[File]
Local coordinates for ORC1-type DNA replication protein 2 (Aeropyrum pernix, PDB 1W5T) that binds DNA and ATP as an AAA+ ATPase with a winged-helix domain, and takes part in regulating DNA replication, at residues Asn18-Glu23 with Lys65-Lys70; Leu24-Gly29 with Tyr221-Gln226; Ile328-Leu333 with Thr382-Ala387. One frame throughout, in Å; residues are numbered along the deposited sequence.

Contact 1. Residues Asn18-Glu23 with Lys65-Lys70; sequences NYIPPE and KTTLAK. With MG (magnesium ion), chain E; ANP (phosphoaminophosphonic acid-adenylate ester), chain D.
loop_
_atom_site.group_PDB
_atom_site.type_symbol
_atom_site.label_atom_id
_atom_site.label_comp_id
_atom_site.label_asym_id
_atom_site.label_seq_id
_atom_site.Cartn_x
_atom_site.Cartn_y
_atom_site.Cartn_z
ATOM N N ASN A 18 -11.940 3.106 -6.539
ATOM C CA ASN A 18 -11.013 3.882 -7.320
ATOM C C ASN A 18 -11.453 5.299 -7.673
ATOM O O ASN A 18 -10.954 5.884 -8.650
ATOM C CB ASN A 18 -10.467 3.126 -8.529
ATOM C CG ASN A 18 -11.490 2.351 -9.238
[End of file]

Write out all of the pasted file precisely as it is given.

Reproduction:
Local coordinates for ORC1-type DNA replication protein 2 (Aeropyrum pernix, PDB 1W5T) that binds DNA and ATP as an AAA+ ATPase with a winged-helix domain, and takes part in regulating DNA replication, at residues Asn18-Glu23 with Lys65-Lys70; Leu24-Gly29 with Tyr221-Gln226; Ile328-Leu333 with Thr382-Ala387. One frame throughout, in Å; residues are numbered along the deposited sequence.

Contact 1. Residues Asn18-Glu23 with Lys65-Lys70; sequences NYIPPE and KTTLAK. With MG (magnesium ion), chain E; ANP (phosphoaminophosphonic acid-adenylate ester), chain D.
loop_
_atom_site.group_PDB
_atom_site.type_symbol
_atom_site.label_atom_id
_atom_site.label_comp_id
_atom_site.label_asym_id
_atom_site.label_seq_id
_atom_site.Cartn_x
_atom_site.Cartn_y
_atom_site.Cartn_z
ATOM N N ASN A 18 -11.940 3.106 -6.539
ATOM C CA ASN A 18 -11.013 3.882 -7.320
ATOM C C ASN A 18 -11.453 5.299 -7.673
ATOM O O ASN A 18 -10.954 5.884 -8.650
ATOM C CB ASN A 18 -10.467 3.126 -8.529
ATOM C CG ASN A 18 -11.490 2.351 -9.238